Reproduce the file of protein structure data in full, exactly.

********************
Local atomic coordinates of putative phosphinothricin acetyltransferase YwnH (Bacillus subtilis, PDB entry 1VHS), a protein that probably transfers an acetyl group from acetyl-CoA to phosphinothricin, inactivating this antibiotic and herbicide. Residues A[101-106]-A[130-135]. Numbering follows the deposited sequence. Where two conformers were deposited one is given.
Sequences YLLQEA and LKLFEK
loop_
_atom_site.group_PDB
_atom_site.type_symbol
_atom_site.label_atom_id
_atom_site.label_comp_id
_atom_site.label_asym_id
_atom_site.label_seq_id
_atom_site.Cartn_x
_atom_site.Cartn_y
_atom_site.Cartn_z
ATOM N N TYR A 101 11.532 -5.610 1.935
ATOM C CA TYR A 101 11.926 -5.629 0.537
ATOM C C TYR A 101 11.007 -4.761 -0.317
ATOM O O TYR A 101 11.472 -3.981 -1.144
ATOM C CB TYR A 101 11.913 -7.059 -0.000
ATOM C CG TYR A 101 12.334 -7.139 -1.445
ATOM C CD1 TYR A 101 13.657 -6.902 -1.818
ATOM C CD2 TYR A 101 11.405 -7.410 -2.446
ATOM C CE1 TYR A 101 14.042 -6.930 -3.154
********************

Local atomic coordinates of putative phosphinothricin acetyltransferase YwnH (Bacillus subtilis, PDB entry 1VHS), a protein that probably transfers an acetyl group from acetyl-CoA to phosphinothricin, inactivating this antibiotic and herbicide. Residues A[101-106]-A[130-135]. Numbering follows the deposited sequence. Where two conformers were deposited one is given.
Sequences YLLQEA and LKLFEK
loop_
_atom_site.group_PDB
_atom_site.type_symbol
_atom_site.label_atom_id
_atom_site.label_comp_id
_atom_site.label_asym_id
_atom_site.label_seq_id
_atom_site.Cartn_x
_atom_site.Cartn_y
_atom_site.Cartn_z
ATOM N N TYR A 101 11.532 -5.610 1.935
ATOM C CA TYR A 101 11.926 -5.629 0.537
ATOM C C TYR A 101 11.007 -4.761 -0.317
ATOM O O TYR A 101 11.472 -3.981 -1.144
ATOM C CB TYR A 101 11.913 -7.059 -0.000
ATOM C CG TYR A 101 12.334 -7.139 -1.445
ATOM C CD1 TYR A 101 13.657 -6.902 -1.818
ATOM C CD2 TYR A 101 11.405 -7.410 -2.446
ATOM C CE1 TYR A 101 14.042 -6.930 -3.154